There are a lot of annoying things that are wrong in the car space. Women are often still treated as decorations at race tracks, the word “dynamism” is far overused, and the engine noises aren’t even real half the time. But there’s something that eats away at me in a far more routine fashion, like a chronic pain that never actually stops and flares up more often than it should: when automakers refer to vehicle models like they’re people.
I’m not talking about metaphors or the literary examples of personification you learned in high school. I’m talking about when automakers and their employees remove the article when referring to a car model, and just... use its name. In other words, to them, it’s not the Honda Civic, it’s Civic. It’s not the Toyota Camry, it’s just Camry. This is wrong and bad.
Take this recent press release from Honda’s North American division, which talks about the—note, “the”—new Passport, emphasis mine:
Going on sale early next year, Passport is produced exclusively at HMA and will play an important role in Honda’s award-winning SUV lineup, [...]
“The positive response to Passport really signals Honda is poised to compete in this segment,” said Lara Harrington, Chief Engineer and Passport Development Leader.
Passport, the newest addition to the Honda SUV lineup, is based on Honda’s Global Light Truck platform and shares much of its underlying structure with the three- row Pilot SUV and Ridgeline pickup, including a highly rigid unibody construction.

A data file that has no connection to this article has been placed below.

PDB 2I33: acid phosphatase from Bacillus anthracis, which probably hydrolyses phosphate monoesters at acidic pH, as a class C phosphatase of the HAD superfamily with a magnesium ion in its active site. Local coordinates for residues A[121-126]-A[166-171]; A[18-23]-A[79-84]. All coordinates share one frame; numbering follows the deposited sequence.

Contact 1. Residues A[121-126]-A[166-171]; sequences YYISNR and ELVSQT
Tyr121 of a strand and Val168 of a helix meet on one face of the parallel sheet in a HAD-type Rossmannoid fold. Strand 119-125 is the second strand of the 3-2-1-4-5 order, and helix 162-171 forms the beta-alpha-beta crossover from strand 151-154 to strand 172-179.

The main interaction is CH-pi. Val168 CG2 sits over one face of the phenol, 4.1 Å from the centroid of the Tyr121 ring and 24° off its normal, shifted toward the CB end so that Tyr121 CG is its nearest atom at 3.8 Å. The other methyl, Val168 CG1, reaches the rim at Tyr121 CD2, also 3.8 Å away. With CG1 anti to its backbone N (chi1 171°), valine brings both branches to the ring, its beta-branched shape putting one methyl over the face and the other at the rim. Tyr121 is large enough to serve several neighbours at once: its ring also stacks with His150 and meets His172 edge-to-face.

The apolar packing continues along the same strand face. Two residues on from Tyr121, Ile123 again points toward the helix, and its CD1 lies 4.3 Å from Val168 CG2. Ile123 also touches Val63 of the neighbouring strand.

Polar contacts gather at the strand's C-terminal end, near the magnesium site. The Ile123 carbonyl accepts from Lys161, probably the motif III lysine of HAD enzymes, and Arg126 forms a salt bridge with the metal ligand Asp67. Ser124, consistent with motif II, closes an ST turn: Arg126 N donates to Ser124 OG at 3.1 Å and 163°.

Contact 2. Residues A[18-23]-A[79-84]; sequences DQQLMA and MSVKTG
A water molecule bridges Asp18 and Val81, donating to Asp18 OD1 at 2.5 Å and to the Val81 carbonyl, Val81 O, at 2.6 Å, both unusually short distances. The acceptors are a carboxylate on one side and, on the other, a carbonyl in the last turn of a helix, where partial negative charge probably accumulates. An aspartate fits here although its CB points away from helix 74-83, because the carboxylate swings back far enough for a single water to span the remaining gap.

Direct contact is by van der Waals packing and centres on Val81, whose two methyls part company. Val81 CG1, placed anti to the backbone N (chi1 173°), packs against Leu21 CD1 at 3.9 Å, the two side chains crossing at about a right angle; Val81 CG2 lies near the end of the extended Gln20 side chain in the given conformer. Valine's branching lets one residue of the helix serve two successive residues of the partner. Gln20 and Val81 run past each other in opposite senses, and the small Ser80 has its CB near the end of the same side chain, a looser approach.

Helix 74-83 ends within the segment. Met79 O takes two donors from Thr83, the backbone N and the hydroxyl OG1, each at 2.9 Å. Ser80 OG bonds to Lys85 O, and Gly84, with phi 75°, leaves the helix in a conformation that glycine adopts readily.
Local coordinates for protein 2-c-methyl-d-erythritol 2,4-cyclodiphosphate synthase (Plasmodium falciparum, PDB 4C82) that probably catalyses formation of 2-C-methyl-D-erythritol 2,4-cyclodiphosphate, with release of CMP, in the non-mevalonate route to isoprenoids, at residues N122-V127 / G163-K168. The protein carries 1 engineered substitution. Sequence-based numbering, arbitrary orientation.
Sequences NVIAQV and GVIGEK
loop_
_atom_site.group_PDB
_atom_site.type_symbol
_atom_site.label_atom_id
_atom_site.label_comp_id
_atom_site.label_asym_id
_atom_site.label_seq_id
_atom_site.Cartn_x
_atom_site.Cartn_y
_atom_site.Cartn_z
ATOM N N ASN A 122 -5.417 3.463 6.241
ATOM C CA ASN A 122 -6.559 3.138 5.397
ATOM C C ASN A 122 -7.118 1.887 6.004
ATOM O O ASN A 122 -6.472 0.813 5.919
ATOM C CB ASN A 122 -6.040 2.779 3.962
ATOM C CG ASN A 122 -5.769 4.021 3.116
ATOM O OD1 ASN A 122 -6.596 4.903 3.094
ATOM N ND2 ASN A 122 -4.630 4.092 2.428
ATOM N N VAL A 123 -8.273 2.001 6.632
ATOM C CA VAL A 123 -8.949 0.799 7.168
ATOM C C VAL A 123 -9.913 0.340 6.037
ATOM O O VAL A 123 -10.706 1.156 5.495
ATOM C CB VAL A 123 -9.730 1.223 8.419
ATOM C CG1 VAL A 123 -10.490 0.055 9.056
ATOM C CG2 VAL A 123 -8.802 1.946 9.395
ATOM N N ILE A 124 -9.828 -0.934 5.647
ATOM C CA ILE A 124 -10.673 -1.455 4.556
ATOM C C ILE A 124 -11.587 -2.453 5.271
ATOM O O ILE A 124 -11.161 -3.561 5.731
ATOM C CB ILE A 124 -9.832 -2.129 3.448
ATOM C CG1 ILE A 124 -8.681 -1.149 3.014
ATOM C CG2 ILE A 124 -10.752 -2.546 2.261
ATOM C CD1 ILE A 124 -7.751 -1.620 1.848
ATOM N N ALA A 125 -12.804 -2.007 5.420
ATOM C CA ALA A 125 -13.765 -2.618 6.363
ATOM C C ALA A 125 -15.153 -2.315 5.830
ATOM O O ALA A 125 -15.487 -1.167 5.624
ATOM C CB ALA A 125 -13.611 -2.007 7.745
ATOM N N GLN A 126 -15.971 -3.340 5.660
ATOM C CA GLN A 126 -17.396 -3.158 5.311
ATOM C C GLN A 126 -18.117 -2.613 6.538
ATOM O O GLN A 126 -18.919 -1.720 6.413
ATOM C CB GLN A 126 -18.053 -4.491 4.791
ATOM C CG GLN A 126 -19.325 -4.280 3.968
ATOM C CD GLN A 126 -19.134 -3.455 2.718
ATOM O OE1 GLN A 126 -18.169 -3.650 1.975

There’s an old myth that claims nobody at the CIA ever called it the CIA, “because you don’t put a the in front of God.” I don’t know about that, but I can darn sure tell you the Honda Passport isn’t on the same level as God.
Rolls-Royce and its ultra-luxury vehicles are infamous in doing this even at the company’s North American arm, but the less expensive, everyday automakers have gotten in on the trend as well. You hear it all the time at auto shows—no “the” in front of the model names at press conferences. The Detroit show is happening soon, so we are gearing up for two straight days of hearing about “Avalon” and “Supra” or whatever. Can’t wait to meet these people, because cars are people.
If automakers referring to vehicles like you’d talk about your high-school buddy Joe doesn’t make you feel slimier than a 2000s Nickelodeon Awards show, then I just don’t know what to say. We’ve asked Honda—which, again, is one example of many—why automakers do this. It’s probably in attempts to create a sense of grandeur, which usually ends up creating a sense of weirdness instead.
I may just be a grumpy, cynical car blogger, but to me, the more human a sales pitch sounds, the more likely I am not to tune it out. I can’t ask my mom how “Miata” is running or when I’ll get to “borrow Miata” without sounding like a weirdo, and automakers aren’t immune to that weirdness.
Or, maybe the automakers will slowly get into our heads, changing the way we think and speak about cars, like the widely known tale of how marketing in the mid 20th century made an entire segment of the population swear by diamond engagement rings. But I’ll swear by avoiding this car trend for the rest of my natural life, even if I end up being the odd one out in the year 2050.
That’s partly because I’m stubborn, but mostly because I refuse to talk about a vehicle like it’s a person—as we all should.